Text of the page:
Street Meat: Don't even need a computer to play this one: If you live in one of the RIAA's 12 priority piracy cities, you can get bootlegs hot off the sidewalk, out the trunk, or on the bus. "A disturbing trend," said RIAA executive VP Brad Buckles. "As the pirate music trade continues to evolve, criminals are enhancing their products." Thanks for the tip, Brad! On the menu now are knockoffs of chart hits bulked up with bonus tracks, chopped 'n' screwed remixes ready right after the legit release hits stores, and the RIAA's dreaded "dream compilations"—albums that mix tracks between competing labels into albums that are too good to be legit.
Zune: Microsoft's Zune—a.k.a. "the BetaPod"—seems destined to be a sure staple of the thrift stores of the future. And that's too bad, because wireless file transfer without Microsoft's copyright hobbles is a seductive idea. Imagine the record conventions of 2016: a bunch of silent geeks pointing blinking black boxes at each other and going home with a billion and a half new songs, and...actually, that's a little pathetic. But the fact remains that instant player-to-player wireless transfer would (and probably eventually will) be the most efficient reiteration of the old going-over-to-your-friend's-house-with-a-bag-of-blank-tapes ritual. Maybe it will become reality by the time Zune 2.0 rolls out, when Microsoft gets desperate to dig out from under the iPhone.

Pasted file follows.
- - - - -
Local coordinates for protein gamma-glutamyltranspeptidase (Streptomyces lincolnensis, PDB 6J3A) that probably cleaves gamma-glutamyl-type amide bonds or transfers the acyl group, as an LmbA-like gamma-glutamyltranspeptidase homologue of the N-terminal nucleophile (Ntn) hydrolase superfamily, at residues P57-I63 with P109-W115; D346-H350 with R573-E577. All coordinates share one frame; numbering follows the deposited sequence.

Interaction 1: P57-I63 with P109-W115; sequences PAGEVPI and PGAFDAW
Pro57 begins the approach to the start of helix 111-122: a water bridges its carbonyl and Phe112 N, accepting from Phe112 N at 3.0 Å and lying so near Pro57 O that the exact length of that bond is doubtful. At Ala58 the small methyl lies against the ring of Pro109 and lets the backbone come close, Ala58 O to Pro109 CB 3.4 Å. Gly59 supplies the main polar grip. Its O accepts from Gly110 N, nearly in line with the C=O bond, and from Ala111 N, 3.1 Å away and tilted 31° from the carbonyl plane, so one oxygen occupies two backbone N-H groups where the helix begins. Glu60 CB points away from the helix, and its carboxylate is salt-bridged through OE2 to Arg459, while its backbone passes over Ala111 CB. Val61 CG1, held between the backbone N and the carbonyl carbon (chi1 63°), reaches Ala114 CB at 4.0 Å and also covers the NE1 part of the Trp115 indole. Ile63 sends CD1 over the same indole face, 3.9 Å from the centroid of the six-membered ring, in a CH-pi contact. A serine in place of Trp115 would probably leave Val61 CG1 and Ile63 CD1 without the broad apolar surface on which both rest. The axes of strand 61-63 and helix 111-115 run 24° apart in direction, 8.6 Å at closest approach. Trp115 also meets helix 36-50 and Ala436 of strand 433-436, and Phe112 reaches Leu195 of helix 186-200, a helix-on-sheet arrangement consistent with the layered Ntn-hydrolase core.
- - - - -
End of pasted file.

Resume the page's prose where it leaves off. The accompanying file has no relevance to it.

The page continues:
Sharity Blogs: Much better than the sanctioned sites that give you one brand-new track smothered in a bunch of recycled reviews, sharity blogs resurrect full albums and post them in their entirety on overseas hosting sites. It'd be almost obscenely exploitative except for the obvious love and research put into the selections. This is a scholarly crowd on an admirable mission: rescuing suppressed Japanese terror-folk, Brazilian psych nuggets, and buried golden-age hip hop from graves where reissue labels fear to dig.
MySpaceGopher: Everyone with electricity and an instrument has a MySpace Music site, but the songs are still downloadable at the artist's discretion. Inevitably, hackers removed that discretion, and while it was disrespectful, it proved an effective way to ransack exclusive pre-release streaming content. MySpace repeatedly repairs the code holes that allow these shenanigans, and the public responds by finding a new hole. At press time, the newly disabled MySpaceGopher was working on a fix, which will probably be ready by the time you read this.